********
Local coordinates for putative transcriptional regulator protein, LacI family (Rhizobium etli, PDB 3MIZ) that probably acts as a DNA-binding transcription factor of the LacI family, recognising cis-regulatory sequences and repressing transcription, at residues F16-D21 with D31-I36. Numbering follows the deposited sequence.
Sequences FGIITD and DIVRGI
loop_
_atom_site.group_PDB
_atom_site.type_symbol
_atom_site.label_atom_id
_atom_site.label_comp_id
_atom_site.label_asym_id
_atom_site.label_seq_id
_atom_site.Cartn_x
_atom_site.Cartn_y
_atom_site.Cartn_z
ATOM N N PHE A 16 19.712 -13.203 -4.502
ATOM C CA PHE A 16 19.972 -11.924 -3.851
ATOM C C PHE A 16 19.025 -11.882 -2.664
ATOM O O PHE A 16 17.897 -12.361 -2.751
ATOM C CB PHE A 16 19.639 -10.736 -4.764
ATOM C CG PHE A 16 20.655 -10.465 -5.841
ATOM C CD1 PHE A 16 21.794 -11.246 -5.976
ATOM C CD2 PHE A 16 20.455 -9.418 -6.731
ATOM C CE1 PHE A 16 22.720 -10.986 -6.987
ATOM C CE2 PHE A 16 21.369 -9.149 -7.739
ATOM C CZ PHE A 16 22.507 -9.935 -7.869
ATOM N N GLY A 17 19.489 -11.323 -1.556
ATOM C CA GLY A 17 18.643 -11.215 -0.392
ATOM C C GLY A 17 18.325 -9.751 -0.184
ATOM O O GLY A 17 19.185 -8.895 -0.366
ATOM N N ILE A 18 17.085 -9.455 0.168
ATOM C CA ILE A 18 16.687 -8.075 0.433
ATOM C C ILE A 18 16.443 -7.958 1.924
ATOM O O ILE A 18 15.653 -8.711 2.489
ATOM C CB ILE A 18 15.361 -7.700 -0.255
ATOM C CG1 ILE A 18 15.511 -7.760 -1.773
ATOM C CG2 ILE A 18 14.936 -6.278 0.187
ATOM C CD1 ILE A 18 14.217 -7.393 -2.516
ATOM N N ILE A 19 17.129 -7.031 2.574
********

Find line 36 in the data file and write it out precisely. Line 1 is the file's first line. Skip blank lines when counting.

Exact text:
ATOM N N ILE A 19 17.129 -7.031 2.574